Object Recognition S08p - EXP 3604 Classifying Concepts...

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Unformatted text preview: EXP 3604 Classifying Concepts Classifying One of these things is not like the other … or is it? Object Recognition • Def: The identification of a complex Def: arrangement of sensory stimuli arrangement • Leads to identification of a stimulus as a Leads whole, meaningful object or event whole, • Vast number of distinct patterns can be Vast learned learned • Can be very fast and “automatic” • 3 categories: patterns, objects, faces Theories of object recognition • • • Feature Analysis theories RBC theory View-Based approaches – Template View-Based Theory Theory Feature Analysis Theories • We store critical features that differentiate stimuli Demo: Find the Letter M Biederman's RBC theory • We recognize objects by – decomposing them into geons – specifying relations among geons specifying relations GEONS OBJECTS Biederman's RBC theory • Biederman & Blickle Biederman (1985) (1985) – Recognition of fragmented Recognition objects: intersections vs. continuous edges continuous Results: Results – Recognition depends on Recognition ease of activating geons ease Template theories • Stimuli matched to a set of templates (patterns) stored in memory = MATCH BUT… = NO MATCH = NO MATCH = NO MATCH Context and Object Recognition • Bottom-up vs. Top-down Processing – Examples: Word Superiority Effect • People are better at recognizing letters in People the context of words than letters presented by themselves. presented W O R K vs. _ _ _ K vs. O R W K • Why? WORD Top-down processing LETTER Bottom-up processing FEATURE SENTENCE Top-down processing WORD Bottom-up processing LETTER Face Recognition • Tanaka & Farah (1993) – Learned names that were paired with faces or houses – Tested on recognition with whole or parts. Tanaka & Farah (1993) • Results: Percent correct 90 Isolated-part condition Whole-object condition 80 70 60 50 Faces Houses • Conclude: – Faces are processed holistically. Tanaka & Farah (1993) • Another experiment used upright vs. inverted faces during learning. – Results: Percent correct 90 Isolated-part condition Whole-object condition 80 70 60 50 Upright Faces Inverted Faces – Conclude: Inverted faces disrupt holistic processing. ...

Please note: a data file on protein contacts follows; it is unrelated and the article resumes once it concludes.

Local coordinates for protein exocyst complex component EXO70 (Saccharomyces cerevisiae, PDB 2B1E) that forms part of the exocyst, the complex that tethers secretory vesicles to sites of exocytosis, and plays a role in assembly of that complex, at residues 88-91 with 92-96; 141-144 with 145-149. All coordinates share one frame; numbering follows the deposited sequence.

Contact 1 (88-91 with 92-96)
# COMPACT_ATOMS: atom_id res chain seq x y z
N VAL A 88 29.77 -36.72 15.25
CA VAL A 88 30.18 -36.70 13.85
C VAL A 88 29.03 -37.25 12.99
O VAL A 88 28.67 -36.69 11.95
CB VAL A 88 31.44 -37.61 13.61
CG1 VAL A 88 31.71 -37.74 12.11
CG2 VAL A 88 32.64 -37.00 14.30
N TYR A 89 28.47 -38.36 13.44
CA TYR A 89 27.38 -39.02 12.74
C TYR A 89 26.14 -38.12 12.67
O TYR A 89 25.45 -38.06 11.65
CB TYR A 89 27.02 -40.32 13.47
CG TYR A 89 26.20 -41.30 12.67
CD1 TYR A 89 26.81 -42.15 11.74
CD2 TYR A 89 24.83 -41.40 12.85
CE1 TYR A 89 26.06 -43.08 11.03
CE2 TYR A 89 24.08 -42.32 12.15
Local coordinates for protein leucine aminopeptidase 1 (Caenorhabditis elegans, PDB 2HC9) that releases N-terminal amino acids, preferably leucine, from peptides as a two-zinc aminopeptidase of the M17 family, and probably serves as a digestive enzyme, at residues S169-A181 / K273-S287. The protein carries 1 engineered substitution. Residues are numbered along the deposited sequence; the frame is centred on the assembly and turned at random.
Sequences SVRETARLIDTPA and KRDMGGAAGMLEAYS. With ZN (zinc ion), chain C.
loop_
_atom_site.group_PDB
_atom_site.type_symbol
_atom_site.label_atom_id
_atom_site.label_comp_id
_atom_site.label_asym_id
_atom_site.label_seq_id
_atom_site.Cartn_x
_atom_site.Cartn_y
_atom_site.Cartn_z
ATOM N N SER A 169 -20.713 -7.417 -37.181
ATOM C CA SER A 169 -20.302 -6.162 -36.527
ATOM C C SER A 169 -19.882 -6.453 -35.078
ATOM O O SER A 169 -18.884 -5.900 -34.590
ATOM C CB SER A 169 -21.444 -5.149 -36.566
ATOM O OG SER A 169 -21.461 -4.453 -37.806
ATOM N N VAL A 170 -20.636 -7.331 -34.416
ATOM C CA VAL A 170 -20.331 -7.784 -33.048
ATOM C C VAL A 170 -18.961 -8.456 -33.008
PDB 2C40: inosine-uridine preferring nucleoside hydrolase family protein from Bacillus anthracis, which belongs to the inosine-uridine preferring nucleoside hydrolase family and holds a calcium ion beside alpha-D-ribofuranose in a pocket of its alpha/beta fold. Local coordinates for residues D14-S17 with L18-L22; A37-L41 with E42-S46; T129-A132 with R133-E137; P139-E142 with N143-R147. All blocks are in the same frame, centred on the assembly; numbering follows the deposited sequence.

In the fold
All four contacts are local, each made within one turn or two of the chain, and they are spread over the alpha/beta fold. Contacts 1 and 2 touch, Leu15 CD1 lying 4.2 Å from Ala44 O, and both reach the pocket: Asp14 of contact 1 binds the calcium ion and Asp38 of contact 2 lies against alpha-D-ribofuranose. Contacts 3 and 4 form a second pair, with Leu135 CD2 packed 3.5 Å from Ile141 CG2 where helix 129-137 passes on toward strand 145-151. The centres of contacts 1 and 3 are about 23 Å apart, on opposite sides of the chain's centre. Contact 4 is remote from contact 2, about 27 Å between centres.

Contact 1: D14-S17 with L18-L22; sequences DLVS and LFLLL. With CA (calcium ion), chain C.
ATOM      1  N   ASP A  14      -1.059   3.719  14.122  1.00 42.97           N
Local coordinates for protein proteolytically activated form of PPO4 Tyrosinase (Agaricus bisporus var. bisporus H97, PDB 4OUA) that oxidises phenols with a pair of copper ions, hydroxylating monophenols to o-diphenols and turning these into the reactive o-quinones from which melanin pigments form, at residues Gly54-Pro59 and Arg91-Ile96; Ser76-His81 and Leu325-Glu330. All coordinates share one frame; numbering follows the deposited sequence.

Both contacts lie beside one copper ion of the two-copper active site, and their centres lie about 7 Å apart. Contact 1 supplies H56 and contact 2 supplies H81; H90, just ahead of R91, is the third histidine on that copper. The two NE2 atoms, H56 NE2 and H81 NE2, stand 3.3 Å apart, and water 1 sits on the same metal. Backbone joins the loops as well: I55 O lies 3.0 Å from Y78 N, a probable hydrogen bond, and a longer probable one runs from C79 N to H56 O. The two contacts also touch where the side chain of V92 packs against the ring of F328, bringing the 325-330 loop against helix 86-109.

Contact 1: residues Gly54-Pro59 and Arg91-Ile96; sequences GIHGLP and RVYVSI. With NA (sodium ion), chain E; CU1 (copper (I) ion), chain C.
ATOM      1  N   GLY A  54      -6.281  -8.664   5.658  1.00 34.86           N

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This note was uploaded on 01/24/2010 for the course PSYCHOLOGY PCO 4930 taught by Professor Perrin during the Fall '09 term at Florida State College.

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